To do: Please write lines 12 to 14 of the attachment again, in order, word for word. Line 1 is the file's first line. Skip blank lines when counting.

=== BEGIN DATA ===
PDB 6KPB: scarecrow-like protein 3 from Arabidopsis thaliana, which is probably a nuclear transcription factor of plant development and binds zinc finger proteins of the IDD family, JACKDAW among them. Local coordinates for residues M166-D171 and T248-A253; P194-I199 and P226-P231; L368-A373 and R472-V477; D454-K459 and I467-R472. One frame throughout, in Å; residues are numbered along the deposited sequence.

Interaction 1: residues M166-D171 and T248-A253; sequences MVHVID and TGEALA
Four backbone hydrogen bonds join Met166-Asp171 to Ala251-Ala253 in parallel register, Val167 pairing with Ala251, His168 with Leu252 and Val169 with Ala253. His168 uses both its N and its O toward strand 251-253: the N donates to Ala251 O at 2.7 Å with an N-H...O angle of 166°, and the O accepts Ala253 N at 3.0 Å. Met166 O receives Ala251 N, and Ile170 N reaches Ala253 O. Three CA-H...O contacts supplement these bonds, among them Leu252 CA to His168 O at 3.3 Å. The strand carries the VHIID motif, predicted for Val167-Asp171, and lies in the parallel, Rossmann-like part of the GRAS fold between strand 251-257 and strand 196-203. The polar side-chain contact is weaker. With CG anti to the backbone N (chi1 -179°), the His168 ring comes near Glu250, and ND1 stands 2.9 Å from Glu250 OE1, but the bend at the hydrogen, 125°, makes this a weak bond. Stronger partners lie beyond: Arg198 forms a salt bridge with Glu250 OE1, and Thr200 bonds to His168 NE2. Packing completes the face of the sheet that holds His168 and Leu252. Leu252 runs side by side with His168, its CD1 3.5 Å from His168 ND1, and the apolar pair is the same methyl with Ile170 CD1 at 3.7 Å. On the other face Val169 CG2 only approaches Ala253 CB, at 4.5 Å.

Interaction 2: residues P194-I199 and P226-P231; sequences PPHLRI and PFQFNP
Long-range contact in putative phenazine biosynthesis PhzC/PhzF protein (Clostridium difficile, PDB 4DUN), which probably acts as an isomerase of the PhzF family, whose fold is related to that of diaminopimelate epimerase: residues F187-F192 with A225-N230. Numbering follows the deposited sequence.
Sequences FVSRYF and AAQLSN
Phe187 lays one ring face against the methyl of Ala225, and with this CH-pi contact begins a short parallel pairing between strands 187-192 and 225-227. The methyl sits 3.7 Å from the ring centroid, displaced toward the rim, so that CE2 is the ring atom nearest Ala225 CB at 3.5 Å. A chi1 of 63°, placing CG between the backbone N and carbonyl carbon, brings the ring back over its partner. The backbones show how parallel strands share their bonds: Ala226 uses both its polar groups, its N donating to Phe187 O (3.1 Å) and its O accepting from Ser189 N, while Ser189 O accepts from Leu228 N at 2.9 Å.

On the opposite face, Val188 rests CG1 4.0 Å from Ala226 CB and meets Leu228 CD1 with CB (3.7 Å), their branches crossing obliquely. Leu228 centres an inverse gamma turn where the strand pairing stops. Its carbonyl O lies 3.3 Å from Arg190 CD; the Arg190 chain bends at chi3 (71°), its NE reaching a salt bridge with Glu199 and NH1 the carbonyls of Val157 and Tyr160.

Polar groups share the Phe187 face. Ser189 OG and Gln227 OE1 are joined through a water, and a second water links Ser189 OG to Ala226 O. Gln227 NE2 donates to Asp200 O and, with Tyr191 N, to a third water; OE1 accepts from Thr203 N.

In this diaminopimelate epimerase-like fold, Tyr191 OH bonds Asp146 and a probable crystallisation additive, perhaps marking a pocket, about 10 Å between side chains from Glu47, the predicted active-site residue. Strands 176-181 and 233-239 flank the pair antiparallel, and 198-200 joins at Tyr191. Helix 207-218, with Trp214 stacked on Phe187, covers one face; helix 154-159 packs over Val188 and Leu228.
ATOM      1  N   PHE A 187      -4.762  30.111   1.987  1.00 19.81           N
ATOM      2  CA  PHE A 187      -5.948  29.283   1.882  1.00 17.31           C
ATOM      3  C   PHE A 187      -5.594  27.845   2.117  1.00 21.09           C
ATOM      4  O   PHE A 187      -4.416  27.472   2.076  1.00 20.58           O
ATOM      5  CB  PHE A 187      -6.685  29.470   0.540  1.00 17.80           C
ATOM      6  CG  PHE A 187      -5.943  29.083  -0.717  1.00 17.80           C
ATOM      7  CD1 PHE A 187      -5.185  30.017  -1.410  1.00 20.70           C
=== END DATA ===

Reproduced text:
ATOM      2  CA  PHE A 187      -5.948  29.283   1.882  1.00 17.31           C
ATOM      3  C   PHE A 187      -5.594  27.845   2.117  1.00 21.09           C
ATOM      4  O   PHE A 187      -4.416  27.472   2.076  1.00 20.58           O